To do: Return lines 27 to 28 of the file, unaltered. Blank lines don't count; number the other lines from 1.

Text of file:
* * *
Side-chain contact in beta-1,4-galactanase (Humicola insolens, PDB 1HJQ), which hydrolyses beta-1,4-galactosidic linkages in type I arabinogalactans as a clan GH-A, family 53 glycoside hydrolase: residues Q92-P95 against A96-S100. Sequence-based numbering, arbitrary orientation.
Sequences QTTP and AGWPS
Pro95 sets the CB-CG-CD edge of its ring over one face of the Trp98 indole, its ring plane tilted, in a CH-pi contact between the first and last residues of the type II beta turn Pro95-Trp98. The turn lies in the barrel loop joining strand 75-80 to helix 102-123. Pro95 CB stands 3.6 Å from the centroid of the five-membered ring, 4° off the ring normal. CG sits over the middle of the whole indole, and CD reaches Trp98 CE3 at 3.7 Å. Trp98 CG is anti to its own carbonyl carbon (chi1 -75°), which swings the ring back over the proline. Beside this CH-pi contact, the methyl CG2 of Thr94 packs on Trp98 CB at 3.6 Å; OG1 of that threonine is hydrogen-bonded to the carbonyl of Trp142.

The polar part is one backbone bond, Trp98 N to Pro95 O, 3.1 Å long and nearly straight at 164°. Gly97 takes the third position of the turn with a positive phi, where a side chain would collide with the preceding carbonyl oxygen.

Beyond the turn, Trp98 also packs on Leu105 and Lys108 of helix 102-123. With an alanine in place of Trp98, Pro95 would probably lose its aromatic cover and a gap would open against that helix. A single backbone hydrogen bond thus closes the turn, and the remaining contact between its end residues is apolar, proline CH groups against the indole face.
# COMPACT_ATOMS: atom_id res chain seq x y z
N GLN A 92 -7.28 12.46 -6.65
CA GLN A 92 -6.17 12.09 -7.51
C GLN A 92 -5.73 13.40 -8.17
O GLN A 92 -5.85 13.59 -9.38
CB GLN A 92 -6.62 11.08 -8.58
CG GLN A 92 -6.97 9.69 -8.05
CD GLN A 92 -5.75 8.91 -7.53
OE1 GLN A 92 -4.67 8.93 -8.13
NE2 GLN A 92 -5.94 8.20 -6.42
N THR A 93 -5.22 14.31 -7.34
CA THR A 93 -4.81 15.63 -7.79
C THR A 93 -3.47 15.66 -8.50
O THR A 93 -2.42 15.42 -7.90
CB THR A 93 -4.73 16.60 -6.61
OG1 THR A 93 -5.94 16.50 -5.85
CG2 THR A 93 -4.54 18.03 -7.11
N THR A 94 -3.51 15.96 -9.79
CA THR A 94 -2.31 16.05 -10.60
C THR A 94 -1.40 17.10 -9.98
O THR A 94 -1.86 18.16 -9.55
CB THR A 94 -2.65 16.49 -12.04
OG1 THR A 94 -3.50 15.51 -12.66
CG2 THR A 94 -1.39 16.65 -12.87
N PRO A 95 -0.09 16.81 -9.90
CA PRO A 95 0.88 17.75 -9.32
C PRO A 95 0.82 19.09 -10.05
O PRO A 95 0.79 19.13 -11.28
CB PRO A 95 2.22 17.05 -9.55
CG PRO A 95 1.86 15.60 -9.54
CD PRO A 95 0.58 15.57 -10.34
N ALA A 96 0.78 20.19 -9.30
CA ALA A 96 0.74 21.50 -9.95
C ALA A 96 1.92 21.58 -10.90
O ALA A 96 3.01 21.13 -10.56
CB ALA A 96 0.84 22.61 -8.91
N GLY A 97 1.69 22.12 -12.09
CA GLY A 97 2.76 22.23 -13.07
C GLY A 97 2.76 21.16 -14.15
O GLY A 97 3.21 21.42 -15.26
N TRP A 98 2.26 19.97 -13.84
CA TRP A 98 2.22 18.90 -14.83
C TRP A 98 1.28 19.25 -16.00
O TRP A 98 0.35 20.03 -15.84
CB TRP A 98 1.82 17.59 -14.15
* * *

CB THR A 94 -2.65 16.49 -12.04
OG1 THR A 94 -3.50 15.51 -12.66